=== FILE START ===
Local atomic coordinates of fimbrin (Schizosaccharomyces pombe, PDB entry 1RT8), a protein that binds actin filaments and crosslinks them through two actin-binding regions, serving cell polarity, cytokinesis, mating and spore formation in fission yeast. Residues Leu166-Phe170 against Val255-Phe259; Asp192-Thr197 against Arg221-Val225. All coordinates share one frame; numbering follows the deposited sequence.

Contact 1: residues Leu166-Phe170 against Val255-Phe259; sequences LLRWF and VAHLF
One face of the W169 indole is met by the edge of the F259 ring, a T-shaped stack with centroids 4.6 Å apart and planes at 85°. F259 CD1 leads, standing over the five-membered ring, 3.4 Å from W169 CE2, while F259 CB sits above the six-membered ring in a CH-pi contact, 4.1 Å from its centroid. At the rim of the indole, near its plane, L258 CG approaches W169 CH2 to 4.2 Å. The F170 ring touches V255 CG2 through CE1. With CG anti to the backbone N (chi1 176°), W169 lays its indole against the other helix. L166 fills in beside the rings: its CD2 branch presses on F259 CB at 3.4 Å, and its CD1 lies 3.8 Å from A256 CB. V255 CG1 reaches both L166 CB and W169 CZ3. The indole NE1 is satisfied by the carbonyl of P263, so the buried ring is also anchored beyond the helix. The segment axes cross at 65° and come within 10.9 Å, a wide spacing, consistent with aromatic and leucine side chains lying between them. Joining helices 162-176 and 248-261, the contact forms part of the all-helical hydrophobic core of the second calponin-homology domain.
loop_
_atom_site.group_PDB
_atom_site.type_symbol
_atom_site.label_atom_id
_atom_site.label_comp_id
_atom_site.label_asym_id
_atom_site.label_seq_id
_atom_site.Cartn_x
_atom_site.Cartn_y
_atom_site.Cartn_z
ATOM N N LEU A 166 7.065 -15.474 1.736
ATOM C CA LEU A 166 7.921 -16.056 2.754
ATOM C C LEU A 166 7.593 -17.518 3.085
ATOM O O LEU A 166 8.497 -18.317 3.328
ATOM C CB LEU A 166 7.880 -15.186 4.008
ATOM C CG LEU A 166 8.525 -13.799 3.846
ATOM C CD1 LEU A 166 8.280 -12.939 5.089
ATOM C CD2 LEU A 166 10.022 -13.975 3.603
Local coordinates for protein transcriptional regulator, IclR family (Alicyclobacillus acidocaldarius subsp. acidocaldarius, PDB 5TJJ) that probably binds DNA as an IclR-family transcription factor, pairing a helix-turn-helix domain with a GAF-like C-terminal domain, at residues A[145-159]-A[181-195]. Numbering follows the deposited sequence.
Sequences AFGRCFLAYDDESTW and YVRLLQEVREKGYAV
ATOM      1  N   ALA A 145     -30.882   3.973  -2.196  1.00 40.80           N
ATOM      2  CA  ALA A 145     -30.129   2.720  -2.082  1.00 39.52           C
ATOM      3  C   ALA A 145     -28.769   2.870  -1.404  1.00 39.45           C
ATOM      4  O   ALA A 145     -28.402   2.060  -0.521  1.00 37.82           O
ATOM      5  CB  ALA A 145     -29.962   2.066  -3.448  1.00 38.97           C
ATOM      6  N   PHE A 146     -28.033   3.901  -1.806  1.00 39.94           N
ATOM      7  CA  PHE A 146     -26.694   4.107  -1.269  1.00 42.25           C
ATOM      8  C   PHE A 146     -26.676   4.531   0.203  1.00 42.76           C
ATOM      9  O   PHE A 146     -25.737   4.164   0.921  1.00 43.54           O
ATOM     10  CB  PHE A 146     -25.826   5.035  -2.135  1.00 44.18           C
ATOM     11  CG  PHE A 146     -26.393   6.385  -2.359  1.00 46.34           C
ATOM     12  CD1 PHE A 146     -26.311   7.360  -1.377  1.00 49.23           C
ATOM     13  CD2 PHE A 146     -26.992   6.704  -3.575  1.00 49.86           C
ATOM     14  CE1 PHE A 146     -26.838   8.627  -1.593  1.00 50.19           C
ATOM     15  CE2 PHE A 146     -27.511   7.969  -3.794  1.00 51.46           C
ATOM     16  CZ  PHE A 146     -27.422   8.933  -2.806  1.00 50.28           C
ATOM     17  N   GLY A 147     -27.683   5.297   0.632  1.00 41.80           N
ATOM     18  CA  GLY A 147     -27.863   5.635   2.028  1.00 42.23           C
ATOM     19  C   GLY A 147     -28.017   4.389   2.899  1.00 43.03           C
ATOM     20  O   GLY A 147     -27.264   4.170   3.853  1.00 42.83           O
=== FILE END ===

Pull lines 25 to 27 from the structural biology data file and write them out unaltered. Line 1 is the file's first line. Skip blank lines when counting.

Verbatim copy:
ATOM      2  CA  ALA A 145     -30.129   2.720  -2.082  1.00 39.52           C
ATOM      3  C   ALA A 145     -28.769   2.870  -1.404  1.00 39.45           C
ATOM      4  O   ALA A 145     -28.402   2.060  -0.521  1.00 37.82           O